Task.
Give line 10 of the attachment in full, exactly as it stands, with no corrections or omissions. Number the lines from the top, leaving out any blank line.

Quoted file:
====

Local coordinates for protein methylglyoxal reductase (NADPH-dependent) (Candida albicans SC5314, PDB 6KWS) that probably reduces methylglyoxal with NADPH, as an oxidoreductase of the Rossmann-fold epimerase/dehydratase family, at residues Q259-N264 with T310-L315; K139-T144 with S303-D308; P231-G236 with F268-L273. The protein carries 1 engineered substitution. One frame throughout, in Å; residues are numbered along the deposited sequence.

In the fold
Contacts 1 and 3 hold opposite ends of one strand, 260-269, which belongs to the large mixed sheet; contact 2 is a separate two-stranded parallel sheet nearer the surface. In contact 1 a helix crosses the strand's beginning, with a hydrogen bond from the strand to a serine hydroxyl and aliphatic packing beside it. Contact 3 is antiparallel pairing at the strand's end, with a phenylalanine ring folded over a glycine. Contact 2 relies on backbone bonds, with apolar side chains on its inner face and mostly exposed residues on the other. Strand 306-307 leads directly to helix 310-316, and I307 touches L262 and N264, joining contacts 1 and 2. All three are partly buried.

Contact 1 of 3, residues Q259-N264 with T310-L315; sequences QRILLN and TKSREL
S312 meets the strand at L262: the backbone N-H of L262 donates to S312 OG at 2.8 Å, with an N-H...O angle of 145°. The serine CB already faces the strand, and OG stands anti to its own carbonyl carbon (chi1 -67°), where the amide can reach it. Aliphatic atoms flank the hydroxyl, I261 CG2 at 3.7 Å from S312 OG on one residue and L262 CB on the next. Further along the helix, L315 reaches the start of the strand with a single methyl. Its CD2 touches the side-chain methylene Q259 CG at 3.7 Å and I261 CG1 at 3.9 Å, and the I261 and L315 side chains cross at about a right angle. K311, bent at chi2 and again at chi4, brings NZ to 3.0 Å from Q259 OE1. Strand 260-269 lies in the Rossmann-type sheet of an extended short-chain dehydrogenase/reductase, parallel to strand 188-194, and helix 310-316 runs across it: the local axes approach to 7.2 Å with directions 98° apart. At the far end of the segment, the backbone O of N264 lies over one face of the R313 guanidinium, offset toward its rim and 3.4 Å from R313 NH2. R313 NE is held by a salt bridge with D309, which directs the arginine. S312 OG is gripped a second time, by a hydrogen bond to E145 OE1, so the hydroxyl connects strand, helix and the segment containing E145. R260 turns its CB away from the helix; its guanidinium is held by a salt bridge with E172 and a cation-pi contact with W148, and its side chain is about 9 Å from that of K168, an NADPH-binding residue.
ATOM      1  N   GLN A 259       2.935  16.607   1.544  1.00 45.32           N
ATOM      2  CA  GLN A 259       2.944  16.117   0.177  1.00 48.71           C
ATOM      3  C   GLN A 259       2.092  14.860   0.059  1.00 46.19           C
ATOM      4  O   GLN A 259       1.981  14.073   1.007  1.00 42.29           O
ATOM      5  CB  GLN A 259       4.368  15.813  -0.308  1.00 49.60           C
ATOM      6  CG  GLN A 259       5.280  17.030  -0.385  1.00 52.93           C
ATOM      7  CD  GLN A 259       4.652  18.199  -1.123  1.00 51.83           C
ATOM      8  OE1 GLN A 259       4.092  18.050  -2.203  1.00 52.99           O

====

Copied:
ATOM      5  CB  GLN A 259       4.368  15.813  -0.308  1.00 49.60           C